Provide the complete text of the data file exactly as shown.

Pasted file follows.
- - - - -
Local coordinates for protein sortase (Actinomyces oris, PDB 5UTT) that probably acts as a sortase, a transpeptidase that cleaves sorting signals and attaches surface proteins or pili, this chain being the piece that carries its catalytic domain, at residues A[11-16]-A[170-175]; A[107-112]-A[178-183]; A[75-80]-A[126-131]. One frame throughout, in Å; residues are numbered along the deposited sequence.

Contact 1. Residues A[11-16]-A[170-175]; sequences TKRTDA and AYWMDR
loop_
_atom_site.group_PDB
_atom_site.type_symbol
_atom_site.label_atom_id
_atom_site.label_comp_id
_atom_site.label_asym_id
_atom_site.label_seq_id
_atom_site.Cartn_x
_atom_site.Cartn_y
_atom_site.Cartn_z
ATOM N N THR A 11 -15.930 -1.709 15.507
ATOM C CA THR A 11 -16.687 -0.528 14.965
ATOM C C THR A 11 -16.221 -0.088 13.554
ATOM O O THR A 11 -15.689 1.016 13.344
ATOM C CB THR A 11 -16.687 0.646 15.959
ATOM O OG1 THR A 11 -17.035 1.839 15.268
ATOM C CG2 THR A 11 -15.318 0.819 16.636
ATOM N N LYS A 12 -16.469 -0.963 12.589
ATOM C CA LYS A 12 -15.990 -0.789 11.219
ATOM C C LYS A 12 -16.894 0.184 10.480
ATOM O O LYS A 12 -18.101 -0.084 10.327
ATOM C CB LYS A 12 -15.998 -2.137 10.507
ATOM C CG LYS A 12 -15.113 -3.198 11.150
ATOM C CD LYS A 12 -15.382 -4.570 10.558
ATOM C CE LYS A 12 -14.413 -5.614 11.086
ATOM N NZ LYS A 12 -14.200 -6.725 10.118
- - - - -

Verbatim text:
Local coordinates for protein sortase (Actinomyces oris, PDB 5UTT) that probably acts as a sortase, a transpeptidase that cleaves sorting signals and attaches surface proteins or pili, this chain being the piece that carries its catalytic domain, at residues A[11-16]-A[170-175]; A[107-112]-A[178-183]; A[75-80]-A[126-131]. One frame throughout, in Å; residues are numbered along the deposited sequence.

Contact 1. Residues A[11-16]-A[170-175]; sequences TKRTDA and AYWMDR
loop_
_atom_site.group_PDB
_atom_site.type_symbol
_atom_site.label_atom_id
_atom_site.label_comp_id
_atom_site.label_asym_id
_atom_site.label_seq_id
_atom_site.Cartn_x
_atom_site.Cartn_y
_atom_site.Cartn_z
ATOM N N THR A 11 -15.930 -1.709 15.507
ATOM C CA THR A 11 -16.687 -0.528 14.965
ATOM C C THR A 11 -16.221 -0.088 13.554
ATOM O O THR A 11 -15.689 1.016 13.344
ATOM C CB THR A 11 -16.687 0.646 15.959
ATOM O OG1 THR A 11 -17.035 1.839 15.268
ATOM C CG2 THR A 11 -15.318 0.819 16.636
ATOM N N LYS A 12 -16.469 -0.963 12.589
ATOM C CA LYS A 12 -15.990 -0.789 11.219
ATOM C C LYS A 12 -16.894 0.184 10.480
ATOM O O LYS A 12 -18.101 -0.084 10.327
ATOM C CB LYS A 12 -15.998 -2.137 10.507
ATOM C CG LYS A 12 -15.113 -3.198 11.150
ATOM C CD LYS A 12 -15.382 -4.570 10.558
ATOM C CE LYS A 12 -14.413 -5.614 11.086
ATOM N NZ LYS A 12 -14.200 -6.725 10.118